Now, heading inbound in moderate chop and heavy rain, the only thing visible in front of us was a mass of clouds, barely visible through the water running up the windshield as we barreled through the weather at 180 miles an hour. With the aircraft fully configured with the gear down and the flaps out I was able to slow to 150 miles an hour but we were still descending towards a runway we couldn’t see at 700 feet per minute. At 1000 feet above the ground the FO called out “1000”. I had the autopilot flying still as it does a better job (under normal conditions) of tracking the ILS in and was splitting my attention between making sure it was staying on target, monitoring the airspeed and power settings as well as sneaking glances out the front to see if I could see anything.
3 feet below us, embedded in the underside of the nose of the aircraft two radar altimeters were pinging away at the ground below us. Once the beam send and return time was computed at 500 feet the plane dutifully called it off for us however there was nothing visible outside to back up this assertion. I took a quick look at the approach plate and double checked (for about the 10th time) the minimum altitude for the approach and then glanced at the primary flight display to make sure it was set there as well. I then looked back at the plate to mentally rebrief what I’d be doing if we hit minimums and didn’t see anything. By the time I looked back at the displays we were just 200 feet above minimums and 400 feet off the ground, still with nothing but blurry gray mist and rain.
At 100 feet above minimums the FO called off “100 above” and I started to feel the chill that I always get, no matter how many times I do this when I am just 300 feet and less than 20 seconds from the ground and still don’t see anything. A second later the FO called the approach lights in sight and I took a quick glance forward and saw a hazy set of red and green lights with a the rabbit (a line of lead in strobe lights) running between them. Despite all the amazing things I see while flying, the runway lights emerging through a low ceiling and reduced visibility is one of the most beautiful. A quick flick of my wrist turned on the wipers and the lights got a little clearer. As the airplane called out “minimums” the runway lights appeared through the murk. I called out “runway in sight… landing” and turned off the autopilot. A quick bank to the left to account for the wind had me lined up with the center line and I kept the nose over to keep us descending towards the wet surface below.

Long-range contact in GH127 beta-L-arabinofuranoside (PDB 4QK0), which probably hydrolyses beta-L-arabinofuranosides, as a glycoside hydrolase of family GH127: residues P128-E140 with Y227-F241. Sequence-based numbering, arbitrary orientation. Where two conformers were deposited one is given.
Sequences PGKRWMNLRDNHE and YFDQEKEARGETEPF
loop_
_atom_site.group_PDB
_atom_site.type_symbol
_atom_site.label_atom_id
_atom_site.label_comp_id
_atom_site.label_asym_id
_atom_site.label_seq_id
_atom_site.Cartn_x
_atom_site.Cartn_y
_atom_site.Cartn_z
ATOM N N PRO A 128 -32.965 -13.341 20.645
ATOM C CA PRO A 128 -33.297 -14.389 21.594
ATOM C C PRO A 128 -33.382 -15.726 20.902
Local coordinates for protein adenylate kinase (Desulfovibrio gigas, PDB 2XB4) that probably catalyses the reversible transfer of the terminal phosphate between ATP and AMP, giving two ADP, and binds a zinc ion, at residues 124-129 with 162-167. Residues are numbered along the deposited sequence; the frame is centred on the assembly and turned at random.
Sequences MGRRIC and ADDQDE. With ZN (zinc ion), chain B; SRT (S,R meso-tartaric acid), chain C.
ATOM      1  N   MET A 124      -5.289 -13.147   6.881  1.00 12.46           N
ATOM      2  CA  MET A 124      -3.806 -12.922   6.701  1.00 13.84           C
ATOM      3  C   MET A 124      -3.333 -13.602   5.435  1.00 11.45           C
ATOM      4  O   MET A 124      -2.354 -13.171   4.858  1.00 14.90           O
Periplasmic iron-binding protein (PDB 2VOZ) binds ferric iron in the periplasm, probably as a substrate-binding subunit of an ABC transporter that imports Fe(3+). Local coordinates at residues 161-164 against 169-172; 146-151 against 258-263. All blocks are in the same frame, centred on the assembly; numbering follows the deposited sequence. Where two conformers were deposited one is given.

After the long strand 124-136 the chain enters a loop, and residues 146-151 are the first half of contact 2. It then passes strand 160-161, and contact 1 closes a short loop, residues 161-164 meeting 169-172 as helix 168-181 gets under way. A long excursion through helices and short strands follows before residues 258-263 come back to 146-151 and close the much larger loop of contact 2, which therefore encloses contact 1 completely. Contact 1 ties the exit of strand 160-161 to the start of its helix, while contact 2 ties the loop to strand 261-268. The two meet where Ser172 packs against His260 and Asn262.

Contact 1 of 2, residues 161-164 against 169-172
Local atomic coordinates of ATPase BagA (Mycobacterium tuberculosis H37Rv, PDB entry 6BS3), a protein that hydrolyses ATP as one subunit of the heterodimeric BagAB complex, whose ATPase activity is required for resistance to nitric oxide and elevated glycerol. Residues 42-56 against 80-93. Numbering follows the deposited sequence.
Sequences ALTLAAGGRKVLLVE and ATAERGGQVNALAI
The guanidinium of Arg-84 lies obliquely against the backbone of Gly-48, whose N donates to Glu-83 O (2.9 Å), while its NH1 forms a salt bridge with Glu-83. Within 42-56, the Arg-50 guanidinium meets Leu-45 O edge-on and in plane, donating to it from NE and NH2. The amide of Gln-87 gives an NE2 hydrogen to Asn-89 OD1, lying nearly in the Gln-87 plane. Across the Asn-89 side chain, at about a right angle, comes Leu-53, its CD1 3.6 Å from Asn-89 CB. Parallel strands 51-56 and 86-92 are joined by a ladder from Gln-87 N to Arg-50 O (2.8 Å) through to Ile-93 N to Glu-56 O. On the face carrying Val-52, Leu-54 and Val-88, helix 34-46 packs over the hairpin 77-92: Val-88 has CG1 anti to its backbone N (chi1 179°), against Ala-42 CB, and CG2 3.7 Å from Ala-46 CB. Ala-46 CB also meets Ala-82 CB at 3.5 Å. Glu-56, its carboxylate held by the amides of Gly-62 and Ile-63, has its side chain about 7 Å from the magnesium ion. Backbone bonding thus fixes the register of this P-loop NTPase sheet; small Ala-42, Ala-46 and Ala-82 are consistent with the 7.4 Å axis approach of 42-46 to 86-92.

At 100 feet above the runway I started pulling out the power. At 50 feet the airplane started calling off our altitude in increments of 10 feet and by 30 feet the power was all the way out. There is a moment where, especially when the runway is wet, the airplane can’t decide if it wants to keep flying or not. Gravity always wins in the end and we settled onto the runway just passed the 1000 foot markers. The thrust reversers unlocked as the main gear compressed and with air now being directed forward from both engines the plane started slowing. Some gently brake application further slowed us to the point I was able to stow the reversers and taxi clear of the runway.
Hours later as we headed into Charlotte for the third time that day after fighting our way through the weather all the way up to Detroit, we broke into a clear patch about 30 miles from the airport. A rainbow formed next to us as the sun started dropping to the horizon to the west.